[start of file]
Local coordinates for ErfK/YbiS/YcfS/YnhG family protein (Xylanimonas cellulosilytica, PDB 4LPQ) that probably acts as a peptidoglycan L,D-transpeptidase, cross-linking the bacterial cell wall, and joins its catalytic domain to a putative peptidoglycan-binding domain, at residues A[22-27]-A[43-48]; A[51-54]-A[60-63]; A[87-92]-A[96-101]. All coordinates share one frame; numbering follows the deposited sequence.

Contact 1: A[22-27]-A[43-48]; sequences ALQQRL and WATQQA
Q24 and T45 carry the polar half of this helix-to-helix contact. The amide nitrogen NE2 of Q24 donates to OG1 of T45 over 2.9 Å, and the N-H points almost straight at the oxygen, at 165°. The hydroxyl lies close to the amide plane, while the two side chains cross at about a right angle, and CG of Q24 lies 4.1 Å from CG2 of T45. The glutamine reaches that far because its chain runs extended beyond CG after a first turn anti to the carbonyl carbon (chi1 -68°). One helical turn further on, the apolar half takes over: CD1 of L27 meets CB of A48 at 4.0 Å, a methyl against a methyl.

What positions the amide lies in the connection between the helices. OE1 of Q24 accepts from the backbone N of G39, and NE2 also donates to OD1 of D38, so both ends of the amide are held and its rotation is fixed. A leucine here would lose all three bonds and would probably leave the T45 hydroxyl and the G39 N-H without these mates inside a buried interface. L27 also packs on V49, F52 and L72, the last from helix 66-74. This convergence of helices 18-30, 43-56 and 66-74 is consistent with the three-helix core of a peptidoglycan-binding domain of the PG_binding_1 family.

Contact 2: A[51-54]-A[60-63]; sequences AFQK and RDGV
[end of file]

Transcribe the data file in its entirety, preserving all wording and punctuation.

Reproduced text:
Local coordinates for ErfK/YbiS/YcfS/YnhG family protein (Xylanimonas cellulosilytica, PDB 4LPQ) that probably acts as a peptidoglycan L,D-transpeptidase, cross-linking the bacterial cell wall, and joins its catalytic domain to a putative peptidoglycan-binding domain, at residues A[22-27]-A[43-48]; A[51-54]-A[60-63]; A[87-92]-A[96-101]. All coordinates share one frame; numbering follows the deposited sequence.

Contact 1: A[22-27]-A[43-48]; sequences ALQQRL and WATQQA
Q24 and T45 carry the polar half of this helix-to-helix contact. The amide nitrogen NE2 of Q24 donates to OG1 of T45 over 2.9 Å, and the N-H points almost straight at the oxygen, at 165°. The hydroxyl lies close to the amide plane, while the two side chains cross at about a right angle, and CG of Q24 lies 4.1 Å from CG2 of T45. The glutamine reaches that far because its chain runs extended beyond CG after a first turn anti to the carbonyl carbon (chi1 -68°). One helical turn further on, the apolar half takes over: CD1 of L27 meets CB of A48 at 4.0 Å, a methyl against a methyl.

What positions the amide lies in the connection between the helices. OE1 of Q24 accepts from the backbone N of G39, and NE2 also donates to OD1 of D38, so both ends of the amide are held and its rotation is fixed. A leucine here would lose all three bonds and would probably leave the T45 hydroxyl and the G39 N-H without these mates inside a buried interface. L27 also packs on V49, F52 and L72, the last from helix 66-74. This convergence of helices 18-30, 43-56 and 66-74 is consistent with the three-helix core of a peptidoglycan-binding domain of the PG_binding_1 family.

Contact 2: A[51-54]-A[60-63]; sequences AFQK and RDGV